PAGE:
Cryptoqueen: Accomplice sentenced to 20 years in prison for OneCoin financial scam

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OneCoin’s promoters claimed it would cause a “financial revolution”

The co-founder of the fraudulent cryptocurrency OneCoin has been sentenced to 20 years in a US prison.

Sebastian Karl Greenwood colluded with others, including the so-called “Cryptoqueen,” who is now on the FBI’s 10 most wanted list, officials say.

They are accused of defrauding investors of more than $4bn (£3.2bn).

Greenwood, 46, a citizen of the United Kingdom and Sweden, was arrested in Thailand in July 2018. He pleaded guilty in December to wire fraud and money laundering.

Officials say OneCoin, which was founded in 2014 in Bulgaria, operated as a global pyramid scheme.

Greenwood founded and ran the company with Ruja Ignatova, the so-called Cryptoqueen, who has not been seen since she disappeared in Greece in 2017.

OneCoin sought to capitalize on Bitcoin’s success, officials said, and “used Bitcoin’s notoriety to convince investors that OneCoin was the next ‘can’t miss’ investment opportunity.”

“In reality, unlike legitimate cryptocurrencies, OneCoin had no real value and was conceived by Greenwood and Ignatova as a fraud from day one,” prosecutors for the US Attorney’s Office for the Southern District of New York said. he said in a press release on Tuesday.

The statement said that together they “operated one of the largest fraud schemes ever committed”.

“We hope this lengthy sentence will reverberate throughout the financial sector and deter anyone who might be tempted to lie to investors and fraudulently exploit the cryptocurrency ecosystem,” said US Attorney Damian Williams.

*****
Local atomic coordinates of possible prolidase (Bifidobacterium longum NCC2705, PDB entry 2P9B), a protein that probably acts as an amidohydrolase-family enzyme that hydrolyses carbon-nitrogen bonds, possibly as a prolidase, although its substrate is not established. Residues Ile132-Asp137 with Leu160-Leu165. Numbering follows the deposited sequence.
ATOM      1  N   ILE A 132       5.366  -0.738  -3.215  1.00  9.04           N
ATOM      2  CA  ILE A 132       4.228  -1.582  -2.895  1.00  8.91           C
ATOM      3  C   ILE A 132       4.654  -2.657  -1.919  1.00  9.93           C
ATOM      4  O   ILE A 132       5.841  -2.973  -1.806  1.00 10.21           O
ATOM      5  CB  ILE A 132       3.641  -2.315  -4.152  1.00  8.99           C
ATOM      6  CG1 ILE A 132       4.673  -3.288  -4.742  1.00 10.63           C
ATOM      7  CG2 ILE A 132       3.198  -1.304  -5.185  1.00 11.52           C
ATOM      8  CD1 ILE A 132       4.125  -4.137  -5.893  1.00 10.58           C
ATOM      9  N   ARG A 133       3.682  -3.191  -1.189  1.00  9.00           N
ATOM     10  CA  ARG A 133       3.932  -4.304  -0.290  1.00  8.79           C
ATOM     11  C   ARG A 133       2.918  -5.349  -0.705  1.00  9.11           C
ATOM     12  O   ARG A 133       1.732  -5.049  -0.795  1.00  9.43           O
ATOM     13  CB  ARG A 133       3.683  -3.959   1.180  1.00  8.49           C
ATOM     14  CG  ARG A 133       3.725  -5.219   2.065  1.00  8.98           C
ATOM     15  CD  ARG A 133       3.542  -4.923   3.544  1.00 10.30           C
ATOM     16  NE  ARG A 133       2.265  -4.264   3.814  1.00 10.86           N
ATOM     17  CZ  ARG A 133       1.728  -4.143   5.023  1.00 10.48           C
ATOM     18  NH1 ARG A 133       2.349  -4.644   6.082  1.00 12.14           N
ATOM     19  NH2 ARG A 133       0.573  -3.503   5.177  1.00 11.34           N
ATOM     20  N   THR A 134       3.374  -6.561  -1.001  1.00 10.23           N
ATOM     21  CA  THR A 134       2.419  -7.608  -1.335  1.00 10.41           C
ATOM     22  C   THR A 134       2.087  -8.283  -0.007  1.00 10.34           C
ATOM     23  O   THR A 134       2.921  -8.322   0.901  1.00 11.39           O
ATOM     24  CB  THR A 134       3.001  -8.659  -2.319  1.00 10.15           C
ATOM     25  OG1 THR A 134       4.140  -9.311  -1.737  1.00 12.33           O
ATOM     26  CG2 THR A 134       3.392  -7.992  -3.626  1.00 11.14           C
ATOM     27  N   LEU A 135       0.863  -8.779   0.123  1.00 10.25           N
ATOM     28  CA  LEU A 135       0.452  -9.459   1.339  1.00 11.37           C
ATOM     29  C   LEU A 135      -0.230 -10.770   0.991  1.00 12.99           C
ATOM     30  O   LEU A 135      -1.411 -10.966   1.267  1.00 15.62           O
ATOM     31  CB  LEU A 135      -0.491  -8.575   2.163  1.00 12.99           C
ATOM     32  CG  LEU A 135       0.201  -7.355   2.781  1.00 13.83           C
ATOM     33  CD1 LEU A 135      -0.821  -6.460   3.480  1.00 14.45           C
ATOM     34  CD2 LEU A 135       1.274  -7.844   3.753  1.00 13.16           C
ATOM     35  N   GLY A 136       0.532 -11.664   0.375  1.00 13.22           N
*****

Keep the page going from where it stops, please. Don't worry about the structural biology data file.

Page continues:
The sentence was handed down Tuesday by a federal judge in Manhattan. Prosecutors say many of OneCoin’s victims were from the New York region.

image source, OneCoin/YouTube

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BBC podcast about missing OneCoin co-founder Dr. He warned Ruji Ignatov about the scheme

The BBC’s podcast The Missing Crypto Queen documented the search for Dr. Ignatov, the original public face of OneCoin.

The former McKinsey consultant has appeared at a number of events and on social media to promote the scheme.

But she disappeared from sight around October 2017 and there have been no confirmed sightings since then.

The FBI has offered up to $250,000 for information leading to her arrest, according to the FBI’s Most Wanted website.

Her FBI profile says she “likely travels with armed guards” and “may have had plastic surgery or otherwise altered her appearance”.

Elvira Parkinson

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